Post by donn » Thu Feb 08, 2018 6:28 am

george garside wrote:
Wed Feb 07, 2018 10:41 pm
Donn, do the melodeon players you listen to play DG or BC boxes. The DGs' tend to have a very distinctive sound mainly because of the limitations of 8 bisonoric bass which tend to be used to drive a rhythm but give only more or less ok harmony. Great for ceilidh or morris dance stuff if treated as (slightly) tuned percussion,
Yes, I reckon it would be at any rate the usual melodeon, with two scales some distance apart, likely often D/G but could be A/D, C/F, whatever. There is for sure an important difference in the bass voicing, and I dare say the treble reeds are also a bit different. But I doubt that's all there is to it. The push pull action and its connection to the music might be as important.

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Re: Age related syndrome

Post by george garside » Thu Feb 08, 2018 8:58 am

the push pull aaction CAN make a difference in that many melodeon players make very rough ins and outs but it is just as possible to play smoothly - a good player has the choice but unfortunely many play very heavy verging on turgid bass.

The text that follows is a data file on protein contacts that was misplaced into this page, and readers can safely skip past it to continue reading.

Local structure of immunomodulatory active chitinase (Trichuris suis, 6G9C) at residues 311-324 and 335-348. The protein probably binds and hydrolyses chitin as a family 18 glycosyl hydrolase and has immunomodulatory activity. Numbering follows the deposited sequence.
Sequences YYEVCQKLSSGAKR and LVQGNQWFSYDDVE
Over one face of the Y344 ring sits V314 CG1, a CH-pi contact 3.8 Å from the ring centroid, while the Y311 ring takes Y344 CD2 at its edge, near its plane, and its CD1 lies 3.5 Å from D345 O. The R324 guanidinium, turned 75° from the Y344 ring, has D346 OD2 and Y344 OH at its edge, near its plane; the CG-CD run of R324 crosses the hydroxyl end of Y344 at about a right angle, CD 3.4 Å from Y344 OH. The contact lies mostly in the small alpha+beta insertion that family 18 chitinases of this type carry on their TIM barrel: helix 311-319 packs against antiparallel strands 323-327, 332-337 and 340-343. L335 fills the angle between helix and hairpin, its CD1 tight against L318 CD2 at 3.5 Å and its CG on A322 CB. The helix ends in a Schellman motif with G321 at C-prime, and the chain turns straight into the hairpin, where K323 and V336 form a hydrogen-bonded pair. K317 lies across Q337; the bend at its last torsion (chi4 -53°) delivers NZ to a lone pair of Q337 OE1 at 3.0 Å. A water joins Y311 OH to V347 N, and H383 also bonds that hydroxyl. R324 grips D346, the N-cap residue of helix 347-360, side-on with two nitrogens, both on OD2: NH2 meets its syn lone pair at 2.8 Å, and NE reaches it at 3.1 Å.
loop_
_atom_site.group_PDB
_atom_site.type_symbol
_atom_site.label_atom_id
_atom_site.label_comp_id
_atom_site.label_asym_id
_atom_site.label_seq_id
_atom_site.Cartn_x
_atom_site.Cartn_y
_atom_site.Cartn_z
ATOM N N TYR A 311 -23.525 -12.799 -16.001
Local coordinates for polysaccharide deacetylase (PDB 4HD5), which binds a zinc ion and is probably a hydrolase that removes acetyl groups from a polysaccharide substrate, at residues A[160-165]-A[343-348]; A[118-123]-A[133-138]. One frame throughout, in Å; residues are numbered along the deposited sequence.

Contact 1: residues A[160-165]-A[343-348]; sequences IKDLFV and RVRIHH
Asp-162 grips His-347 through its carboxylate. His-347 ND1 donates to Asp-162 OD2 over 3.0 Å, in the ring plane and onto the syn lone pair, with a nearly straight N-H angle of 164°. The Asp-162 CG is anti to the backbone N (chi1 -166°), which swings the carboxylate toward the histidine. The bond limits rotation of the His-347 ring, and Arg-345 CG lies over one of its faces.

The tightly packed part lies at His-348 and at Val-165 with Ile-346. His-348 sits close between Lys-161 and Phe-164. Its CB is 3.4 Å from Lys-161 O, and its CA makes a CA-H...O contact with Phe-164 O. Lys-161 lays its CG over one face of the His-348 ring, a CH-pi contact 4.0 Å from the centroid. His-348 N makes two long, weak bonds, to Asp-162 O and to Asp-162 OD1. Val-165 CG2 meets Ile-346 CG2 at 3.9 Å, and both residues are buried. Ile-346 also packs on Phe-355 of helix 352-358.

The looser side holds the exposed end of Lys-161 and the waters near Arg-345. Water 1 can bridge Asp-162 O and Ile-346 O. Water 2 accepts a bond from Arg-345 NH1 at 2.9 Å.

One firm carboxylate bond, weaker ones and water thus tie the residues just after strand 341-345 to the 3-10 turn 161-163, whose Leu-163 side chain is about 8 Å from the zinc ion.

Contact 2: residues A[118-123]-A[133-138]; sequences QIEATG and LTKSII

A difference between diatonic and piano box is that with skill it is possible to insert very small grace notes between tune notes by giving the bellows a very swift but gentle pull whilst pushing ! this gives just a hint of the note on the other side of a button eg playing A push will give a hint of G if a 'back flick' is applied

george

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Re: Age related syndrome

Post by Happy girl » Sat Feb 10, 2018 5:22 am

From your many posts I feel inspired to write a synopsis of my own favourite contributions: